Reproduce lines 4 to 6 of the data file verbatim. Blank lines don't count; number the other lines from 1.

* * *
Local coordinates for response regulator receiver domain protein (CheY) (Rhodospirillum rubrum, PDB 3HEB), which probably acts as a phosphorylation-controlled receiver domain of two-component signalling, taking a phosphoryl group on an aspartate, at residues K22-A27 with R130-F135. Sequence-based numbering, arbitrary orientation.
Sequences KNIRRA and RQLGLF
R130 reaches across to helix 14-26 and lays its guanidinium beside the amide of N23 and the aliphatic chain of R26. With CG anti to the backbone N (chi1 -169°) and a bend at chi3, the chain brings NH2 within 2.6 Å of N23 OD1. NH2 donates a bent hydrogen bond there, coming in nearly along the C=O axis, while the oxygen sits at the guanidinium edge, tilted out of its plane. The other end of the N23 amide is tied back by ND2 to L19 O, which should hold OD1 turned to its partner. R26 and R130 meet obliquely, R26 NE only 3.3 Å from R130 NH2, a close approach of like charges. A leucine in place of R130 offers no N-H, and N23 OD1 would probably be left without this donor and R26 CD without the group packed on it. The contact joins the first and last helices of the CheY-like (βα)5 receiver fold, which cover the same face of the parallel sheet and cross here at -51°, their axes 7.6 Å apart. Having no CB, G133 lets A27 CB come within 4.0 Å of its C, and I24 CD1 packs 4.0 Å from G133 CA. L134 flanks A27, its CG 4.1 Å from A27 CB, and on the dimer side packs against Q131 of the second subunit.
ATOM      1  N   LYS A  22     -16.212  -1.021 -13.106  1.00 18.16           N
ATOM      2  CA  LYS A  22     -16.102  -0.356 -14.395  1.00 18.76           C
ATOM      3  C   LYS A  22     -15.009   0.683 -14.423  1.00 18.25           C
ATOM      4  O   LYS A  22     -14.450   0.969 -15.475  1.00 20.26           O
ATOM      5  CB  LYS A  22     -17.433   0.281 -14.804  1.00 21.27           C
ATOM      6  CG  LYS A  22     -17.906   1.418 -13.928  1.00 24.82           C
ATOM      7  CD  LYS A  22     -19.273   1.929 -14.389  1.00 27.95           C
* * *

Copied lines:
ATOM      1  N   LYS A  22     -16.212  -1.021 -13.106  1.00 18.16           N
ATOM      2  CA  LYS A  22     -16.102  -0.356 -14.395  1.00 18.76           C
ATOM      3  C   LYS A  22     -15.009   0.683 -14.423  1.00 18.25           C